TAX TREATMENT OF TERMINATION PAYMENTS

Are you AN EMPLOYEE leaving your current employment? Are you in receipt of a lump sum from your employer? Or are you AN EMPLOYER making a termination payment to a staff member or a group of staff?  Do you know how to process these payments correctly through your payroll and avoid costly mistakes?  Are you aware of the appropriate tax treatment of same?

The calculations of the exemptions and reliefs relating to termination payments can be complex and detailed.  We can guide you through the options and help you structure any termination payments in an efficient manner helping to minimise the tax cost.

A contract of employment can be terminated legally in a number ways by agreement, by dismissal, by repudiation or by frustration and in these circumstances a payment on termination may be payable to an employee.

To keep it simple….a certain amount of an employees’ termination /redundancy payment may be paid tax free and the balance may be taxed (as part of the current year’s income).

There are different options/reliefs available under the Revenue’s rules for the tax treatment of the taxable balance. You get to choose between different reliefs as to what best suits you and your circumstances.  These different calculations should be performed to ensure that you elect for the relief that minimises your tax cost.

Basically:

  • Payment in lieu of notice is normally taxable.
  • Statutory redundancy is tax free.

(Statutory redundancy is the amount an employee is legally entitled to receive on cessation of employment under employment legislation. To qualify, the employee must be making PRSI contributions under the A class and

have worked continuously for the employer for at least two years.)

  • A non-statutory/ex- gratia redundancy payment is normally taxable. Ex gratia is the amount of payment that may be made by an employer to an employee that is over and above the statutory redundancy entitlement. The main part of this article deals with the tax treatment of ex gratia payments.

Statutory Redundancy is determined by the employee’s length of continuous service and weekly earnings. The weekly earnings include gross weekly wages and benefits in kind. Currently the maximum weekly amount for a statutory redundancy payment is €600. Any excess above the €600 weekly limit is disregarded for the purposes of the statutory redundancy calculation.  If an employee is eligible for a redundancy payment, they are entitled to two weeks’ pay for each year of service and a bonus weeks’ pay based on their entire period of service. You can calculate your statutory redundancy entitlement under the welfare.ie website (www.welfare.ie/RedundancyCalculator).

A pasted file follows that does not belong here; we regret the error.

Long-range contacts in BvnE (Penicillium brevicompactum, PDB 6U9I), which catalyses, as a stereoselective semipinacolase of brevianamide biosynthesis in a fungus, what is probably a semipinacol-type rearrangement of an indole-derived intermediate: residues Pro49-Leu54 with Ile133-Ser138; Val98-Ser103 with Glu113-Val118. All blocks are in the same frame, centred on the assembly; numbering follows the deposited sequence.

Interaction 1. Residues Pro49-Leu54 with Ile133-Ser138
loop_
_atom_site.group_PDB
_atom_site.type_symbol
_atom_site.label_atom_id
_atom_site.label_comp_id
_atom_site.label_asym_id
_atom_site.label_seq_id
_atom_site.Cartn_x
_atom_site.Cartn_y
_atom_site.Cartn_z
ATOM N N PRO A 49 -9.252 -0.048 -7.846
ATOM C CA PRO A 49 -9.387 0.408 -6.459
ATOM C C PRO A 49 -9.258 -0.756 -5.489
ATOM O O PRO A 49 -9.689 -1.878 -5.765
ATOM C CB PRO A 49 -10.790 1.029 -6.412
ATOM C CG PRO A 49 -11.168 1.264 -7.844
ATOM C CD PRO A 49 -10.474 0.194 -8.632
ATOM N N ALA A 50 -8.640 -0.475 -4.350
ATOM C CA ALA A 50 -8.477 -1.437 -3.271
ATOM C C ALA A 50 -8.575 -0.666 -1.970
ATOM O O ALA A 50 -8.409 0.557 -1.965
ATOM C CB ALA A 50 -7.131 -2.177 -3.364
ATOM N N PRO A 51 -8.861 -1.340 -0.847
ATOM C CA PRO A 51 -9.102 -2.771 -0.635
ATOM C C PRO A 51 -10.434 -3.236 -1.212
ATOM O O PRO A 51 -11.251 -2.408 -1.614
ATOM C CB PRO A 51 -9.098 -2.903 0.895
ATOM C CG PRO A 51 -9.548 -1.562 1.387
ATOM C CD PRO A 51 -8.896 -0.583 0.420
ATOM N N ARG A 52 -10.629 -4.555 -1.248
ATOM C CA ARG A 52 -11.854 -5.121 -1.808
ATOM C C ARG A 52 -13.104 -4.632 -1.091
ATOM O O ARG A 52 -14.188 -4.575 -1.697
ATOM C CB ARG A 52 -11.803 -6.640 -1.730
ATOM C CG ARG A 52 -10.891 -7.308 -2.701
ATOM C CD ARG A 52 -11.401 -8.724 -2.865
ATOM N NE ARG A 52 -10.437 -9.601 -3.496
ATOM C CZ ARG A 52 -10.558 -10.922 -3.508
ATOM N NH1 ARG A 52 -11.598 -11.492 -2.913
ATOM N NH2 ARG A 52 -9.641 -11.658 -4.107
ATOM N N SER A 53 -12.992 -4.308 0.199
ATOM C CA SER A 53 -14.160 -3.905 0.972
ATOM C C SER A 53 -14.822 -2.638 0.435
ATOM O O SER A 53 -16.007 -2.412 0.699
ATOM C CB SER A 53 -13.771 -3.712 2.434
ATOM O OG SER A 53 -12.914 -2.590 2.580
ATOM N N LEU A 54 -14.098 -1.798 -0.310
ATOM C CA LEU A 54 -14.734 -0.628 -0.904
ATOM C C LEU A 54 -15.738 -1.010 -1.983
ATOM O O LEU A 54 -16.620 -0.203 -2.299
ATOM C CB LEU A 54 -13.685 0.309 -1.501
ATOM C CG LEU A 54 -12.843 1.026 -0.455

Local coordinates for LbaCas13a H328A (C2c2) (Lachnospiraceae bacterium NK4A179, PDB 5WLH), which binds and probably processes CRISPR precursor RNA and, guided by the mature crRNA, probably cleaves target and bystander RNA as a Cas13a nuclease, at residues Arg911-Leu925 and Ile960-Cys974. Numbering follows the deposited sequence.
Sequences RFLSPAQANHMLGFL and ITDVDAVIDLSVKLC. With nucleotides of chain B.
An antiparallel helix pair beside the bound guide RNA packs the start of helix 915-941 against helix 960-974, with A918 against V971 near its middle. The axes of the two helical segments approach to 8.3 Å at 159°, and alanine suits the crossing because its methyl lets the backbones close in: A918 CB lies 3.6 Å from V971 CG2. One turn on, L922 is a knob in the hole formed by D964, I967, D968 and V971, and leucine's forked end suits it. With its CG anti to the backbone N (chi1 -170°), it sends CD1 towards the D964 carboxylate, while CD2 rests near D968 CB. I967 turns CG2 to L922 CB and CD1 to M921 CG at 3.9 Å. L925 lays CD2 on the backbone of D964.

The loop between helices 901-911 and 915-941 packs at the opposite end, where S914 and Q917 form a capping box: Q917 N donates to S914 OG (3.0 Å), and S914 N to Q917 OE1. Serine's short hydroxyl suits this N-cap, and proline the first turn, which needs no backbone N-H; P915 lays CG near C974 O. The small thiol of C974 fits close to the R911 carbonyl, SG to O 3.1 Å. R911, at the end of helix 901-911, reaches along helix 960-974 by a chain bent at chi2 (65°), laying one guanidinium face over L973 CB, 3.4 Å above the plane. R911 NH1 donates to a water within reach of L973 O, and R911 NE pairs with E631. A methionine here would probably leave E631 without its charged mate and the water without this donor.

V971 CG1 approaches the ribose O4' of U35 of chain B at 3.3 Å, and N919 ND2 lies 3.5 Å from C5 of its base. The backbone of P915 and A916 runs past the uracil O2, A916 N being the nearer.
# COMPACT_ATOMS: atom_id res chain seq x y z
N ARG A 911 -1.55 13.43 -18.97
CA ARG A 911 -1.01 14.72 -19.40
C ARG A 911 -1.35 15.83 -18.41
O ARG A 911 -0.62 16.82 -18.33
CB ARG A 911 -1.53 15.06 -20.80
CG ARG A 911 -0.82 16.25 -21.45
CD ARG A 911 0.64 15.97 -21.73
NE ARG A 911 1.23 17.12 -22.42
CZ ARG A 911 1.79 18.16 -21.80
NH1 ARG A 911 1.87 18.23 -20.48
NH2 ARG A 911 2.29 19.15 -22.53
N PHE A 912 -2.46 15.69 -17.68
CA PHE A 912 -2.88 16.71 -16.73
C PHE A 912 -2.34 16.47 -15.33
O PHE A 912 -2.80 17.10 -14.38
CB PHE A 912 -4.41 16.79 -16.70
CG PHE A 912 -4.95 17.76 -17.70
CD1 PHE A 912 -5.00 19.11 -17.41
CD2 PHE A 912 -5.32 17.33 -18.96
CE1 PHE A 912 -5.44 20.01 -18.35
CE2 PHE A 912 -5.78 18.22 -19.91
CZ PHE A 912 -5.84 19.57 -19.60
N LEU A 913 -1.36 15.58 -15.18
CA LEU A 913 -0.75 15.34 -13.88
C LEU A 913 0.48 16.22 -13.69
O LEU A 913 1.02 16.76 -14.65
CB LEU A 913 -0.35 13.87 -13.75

Ex gratia is the amount of a payment that may be made by an employer to an employee that is over and above the statutory redundancy entitlement.  Ex gratia payments are discretionary or may be negotiated between employers and employees. When calculating the tax and USC due on ex gratia payments, you are entitled to avail of any one of the following tax reliefs. It is worthwhile investigating which option is the best for you; it will take a little time but may save you thousands…..

You can choose from the following options in respect of the tax treatment of your ex gratia lump sum:

  • Basic Exemption
  • Basic Exemption plus Increased Exemption
  • Standard Capital Superannuation Benefit (SCSB)

Realistically you will only be in position to choose the best option for you once all the calculations have been prepared and completed. Each calculation will give you a different result and tax cost.

PAYE & USC are normally due on the taxable part of a lump sum termination payment but there is no PRSI liability.

  1. Basic Exemption

The Basic Exemption allows you to receive an additional €10,160, plus €765 for each complete year of service, tax free.

  1. Basic Exemption plus Increased Exemption

On top of the Basic Exemption, a further €10,000 (called the Increased Exemption) is also available if you haven’t received a tax-free lump sum in the last 10 years and you are not getting a lump sum pension payment now or in the future.

(If you are in an occupational pension scheme, the Increased Exemption can be reduced by any tax-free lump sum from the pension scheme you may be entitled to receive.)

  1. Standard Capital Superannuation Benefit (SCSB)

SCSB is another possible relief that normally benefits people with higher earnings and long service.  It is capped at €200,000.

It can be used if the following formula gives an amount greater than any of the above reliefs.

Formula for SCSB: Take the average annual earnings over the previous 3 years (or the whole period of service, if less than 3 years), multiply this figure by the number of years’ service; divide by 15. (In addition again if you are in an occupational pension scheme, the SCSB can be reduced by any tax-free lump sum from the pension scheme you may be entitled to receive).

 

As is clear from the above, the calculations of the exemptions and reliefs as they apply to ex gratia lump sum termination payments can be both complex and detailed.  Employers and employees need time to carry out the calculations, to consider and review the results, to consult with their advisors before making the correct and optimum choice. We can guide you through the process and help structure any termination payments to minimise the tax cost.

(The above advice does not deal with the tax treatment of your pension scheme lump sum or payments made on account of injury or disability or payments arising from employment law rights claims).

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